While climate communicators debate how to get the public to pay attention to climate change, it’s important for communicators (and everyone) to have a realistic understanding of the state of climate change.
Well, the climate has been acting rather strangely in the past couple of years!
It is above freezing at the North Pole (in November!) and the sea ice has stopped increasing during a period when it is normally refreezing at a rapid rate. It’s about 1 million km^2 less than it’s been on this date since records began. Scientists now say we may see a virtually ice-free Arctic (a “Blue Ocean Event”) around 2030 (down from the original estimate of 2080~2100) but it could come much sooner… even next year. You’ll soon be able to sail a boat to the North Pole for the first time in human history!
And the global sea ice (Arctic plus Antarctic) is going off the rails (the red line is 2016):
Meanwhile, global temperatures have been on a tear the past 3 years. 2015 was the warmest by a lot (about +0.15ºC) and 2016 is on track to be warmer by about +0.20ºC. It doesn’t seem likely that we will avoid +2ºC warming and we could be at +1.5ºC warming in a decade or so (we actually hit +1.5ºC warming in February, but that was a monthly average… still, not a good sign). On a related note, while the world is proud for (theoretically) halting the increase in global CO2 emissions, the CO2 concentration in the atmosphere (the thing that matters) is currently increasing at a record rate (about +3.2 to 3.5 ppm/year). This is due to the Earth giving off more CO2 and/or not sequestering as much CO2 than in the past (e.g., a warmer ocean holds less CO2). There are also signs that the Amazon rain forest is becoming a source of CO2 instead of a sink due to warming and drought.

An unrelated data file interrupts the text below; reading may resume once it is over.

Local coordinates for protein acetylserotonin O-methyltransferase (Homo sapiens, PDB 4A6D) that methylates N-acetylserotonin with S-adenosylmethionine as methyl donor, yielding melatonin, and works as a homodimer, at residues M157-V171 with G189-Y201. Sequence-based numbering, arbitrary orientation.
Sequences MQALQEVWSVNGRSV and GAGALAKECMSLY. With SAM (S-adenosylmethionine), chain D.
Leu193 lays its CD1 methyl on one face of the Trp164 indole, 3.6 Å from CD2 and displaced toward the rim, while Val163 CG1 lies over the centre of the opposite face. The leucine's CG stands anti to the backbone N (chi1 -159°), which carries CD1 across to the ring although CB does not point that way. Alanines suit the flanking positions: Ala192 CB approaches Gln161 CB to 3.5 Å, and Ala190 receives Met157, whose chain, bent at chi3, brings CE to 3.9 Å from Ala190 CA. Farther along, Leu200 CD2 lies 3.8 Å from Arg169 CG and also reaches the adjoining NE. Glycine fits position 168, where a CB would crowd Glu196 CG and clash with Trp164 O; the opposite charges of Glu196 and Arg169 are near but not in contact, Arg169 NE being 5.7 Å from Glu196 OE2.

As for the +2ºC “guardrail,” the IPCC says we can maintain it if we drop emissions to zero around mid-century and then maintain “negative emissions”(!) from then on. And, I should note, that even these predictions are likely a “best case analysis.” Scientists need to be very sure about things before they will publish results and make predictions. Because scientists do not know how to properly quantify climate feedbacks and tipping points, they leave many of them out of their analyses. Therefore, things like rapid warming (+1ºC in a few years) and rapid sea level rise (a few feet in a decade) cannot be ruled out and have happened in the past. Abrupt shifts in climate have happened in the past and it can take less than 10 years to go from one climate state to another. It is not clear if we are in or near such a shift, but the risks are such that if this was a threat from an enemy such as ISIS or North Korea, we would be taking urgent action.
I’m not sure that this unvarnished view of climate change will work well with the general public, but I do think that climate communicators should have a clear view of what is happening. If you were going to warn the occupants of a building about a fire hazard, how you communicated to them would vary depending on whether you saw exposed electrical wires near flammable material, smelled smoke, or saw roaring flames…
The smell of smoke is strong and there is a flickering yellow glow in the next room.